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Fr. Todd Kenny, SJ: Encountering Jesus Each Day

By Becky Sindelar

June 3, 2014 — As a retreat and spiritual director at the Ignatius House Jesuit Retreat Center in Atlanta, Jesuit Father Todd Kenny gets to do what he loves best: talk with people about Jesus every day.

“The privilege of being a Jesuit is being able to find out from people what God’s doing in their lives and when they’re encountering him,” he says.

Fr. Kenny, who grew up in Belmont, Mass., met the Jesuits at Boston College as an undergrad. He got to know them better during his two years with the Jesuit Volunteer Corps in Micronesia after graduation. There, he taught and coached at Xavier High School, while living in the Jesuit community.

Fr. Kenny always thought marriage and a family were in the cards for him, but the Jesuits’ service on the frontiers captured his attention — and led him to explore Ignatian spirituality.“I was curious as to what drove these men to go out to places like Belize, Micronesia, Jordan and Jamaica. Why were they so willing to offer themselves to these places where it wasn’t their culture, it wasn’t their home? What was drawing them there?”

After he returned to the U.S., Fr. Kenny began graduate studies in international development, but his heart wasn’t in it. “I asked myself, ‘Where have I been most alive, most on fire?’ And that was working with the Jesuits. But I thought it was crazy because I had this conflicting desire of wanting a family,” he says.

He began to read about the lives of Sts. Ignatius and Francis Xavier and then did an eight-day retreat that solidified his desire to join the Jesuits. Fr. Kenny entered the novitiate in Boston in 1998, figuring that he had two years there and if he hated it, he could leave. “But God duped me, and I let myself be duped,” he says.

Fr. Kenny

“I had my 30-day retreat when I entered the novitiate and each step deepened my understanding of the Spiritual Exercises of St. Ignatius, and the gift they call the frontiers comes with this place of depth, of meeting Jesus who calls me to more, to be generous and to respond to the love I receive.”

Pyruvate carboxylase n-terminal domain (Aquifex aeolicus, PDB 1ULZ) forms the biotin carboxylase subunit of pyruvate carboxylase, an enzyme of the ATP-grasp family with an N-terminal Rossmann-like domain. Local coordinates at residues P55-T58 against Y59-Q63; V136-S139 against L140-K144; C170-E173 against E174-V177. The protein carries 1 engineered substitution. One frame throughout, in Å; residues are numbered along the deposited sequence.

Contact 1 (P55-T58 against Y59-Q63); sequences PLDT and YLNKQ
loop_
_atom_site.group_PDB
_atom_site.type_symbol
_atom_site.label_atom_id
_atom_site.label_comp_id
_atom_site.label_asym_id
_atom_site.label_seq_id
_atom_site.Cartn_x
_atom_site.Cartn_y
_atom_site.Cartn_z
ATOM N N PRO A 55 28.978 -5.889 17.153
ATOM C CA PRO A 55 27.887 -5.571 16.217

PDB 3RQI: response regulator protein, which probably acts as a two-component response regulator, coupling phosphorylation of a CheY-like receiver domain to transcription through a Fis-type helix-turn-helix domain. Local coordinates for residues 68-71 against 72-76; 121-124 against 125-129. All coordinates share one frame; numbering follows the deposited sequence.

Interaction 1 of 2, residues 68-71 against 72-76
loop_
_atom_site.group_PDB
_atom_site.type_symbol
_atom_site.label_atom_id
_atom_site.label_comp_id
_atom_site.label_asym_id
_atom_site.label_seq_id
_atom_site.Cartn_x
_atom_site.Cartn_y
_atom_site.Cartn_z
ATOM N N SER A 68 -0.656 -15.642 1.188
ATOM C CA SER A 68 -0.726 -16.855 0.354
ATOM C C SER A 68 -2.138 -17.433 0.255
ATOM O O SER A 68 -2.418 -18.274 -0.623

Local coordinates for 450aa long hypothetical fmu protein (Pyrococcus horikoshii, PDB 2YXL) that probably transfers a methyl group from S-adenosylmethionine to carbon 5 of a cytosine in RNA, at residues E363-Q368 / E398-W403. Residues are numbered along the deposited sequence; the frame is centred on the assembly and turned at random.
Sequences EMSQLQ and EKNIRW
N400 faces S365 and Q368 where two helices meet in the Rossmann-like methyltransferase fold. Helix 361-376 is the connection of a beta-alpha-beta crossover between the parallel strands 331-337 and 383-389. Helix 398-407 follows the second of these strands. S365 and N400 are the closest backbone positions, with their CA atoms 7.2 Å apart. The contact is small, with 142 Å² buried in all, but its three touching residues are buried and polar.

After the novitiate, Fr. Kenny studied philosophy and theology at Loyola University Chicago, and then he was sent to Brazil — which proved to be one of the most memorable experiences of his Jesuit formation. He spent a year working with parish youth groups in the Amazon and learning Portuguese and two years at the Seeds of Tomorrow in Salvador, a Jesuit-sponsored orphanage where he did whatever was needed, from teaching catechism to fixing bicycles to finding godparents for the children.

It was a graced time for Fr. Kenny, who was profoundly grateful to be a Jesuit at the frontiers. One Christmas he went out into the Amazon with other Jesuit novices from the region and had Eucharistic services where there were no priests. Bringing the children from the orphanage to Mass each Sunday was also transformative.

“It was a great joy to be with them there and see God through their eyes and to listen to their questions,”Fr. Kenny says.

Fr. Kenny returned to his home state for theology studies at the Weston Jesuit School of Theology and was ordained in 2009. He then served at Boston College in campus ministry and at Boston College High School in the religious education department. After completing retreat training at Eastern Point Retreat House in Gloucester, Mass., Fr. Kenny spent a year in Australia for tertianship, the final phase of Jesuit formation.

In Australia, Fr. Kenny again had the chance to do spiritual ministry on the frontiers. He worked in the outback, giving retreats and helping out with pastoral ministry in Mount Isa and its surrounding communities, including Walkabout Creek (home of “Crocodile Dundee”).

“I once said a Mass for four people that drove an hour and a half to get there and I drove two hours, passing wild camels and kangaroos on the side of the road,” he recalls.

Since returning to the States last year, Fr. Kenny has served at Ignatius House Jesuit Retreat Center, where he has the privilege to listen to and walk with people on their faith journeys. His work strengthens his own faith, he says.”You really get a sense of what God is doing in their lives, and it keeps me grounded and focused on Christ in a very real way.”

Fr. Kenny says the staff at Ignatius House has been encouraging the use of imagination to engage Scripture.“Trust God with your imagination, that God will use that,” he says.

“That’s one of the tools we give here. There’s a lot of silence, but we also invite retreatants on guided meditations, and we encourage them to take that and do it on their own — to use their imagination to enter into Scripture. It’s something Pope Francis is doing in his homilies, offering guided mediations, and we’re following his lead. And he’s following Ignatius’ lead.”

Fr. Kenny says through his work he’s always surprised by how close Jesus is to those who are suffering, isolated or abandoned. “I always find myself surprised by the strong sense of his presence that I get in spiritual direction and in ministry and his option for those who are poor or suffering,” he says.

He’s also surprised that God wants to use him in some way, even as a witness to His goodness. “Every day I give thanks for the way that God loves us and the way God heals us and then asks us to trust Him and then trusts us.

“My life as a Jesuit has been a constantly unfolding ‘yes,’” says Fr. Kenny. “I take it one day at a time — serving God joyfully.”

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Situated on a bluff overlooking the Potomac River, Loyola Retreat House is located 35 miles south of Washington, D.C., in southern Maryland.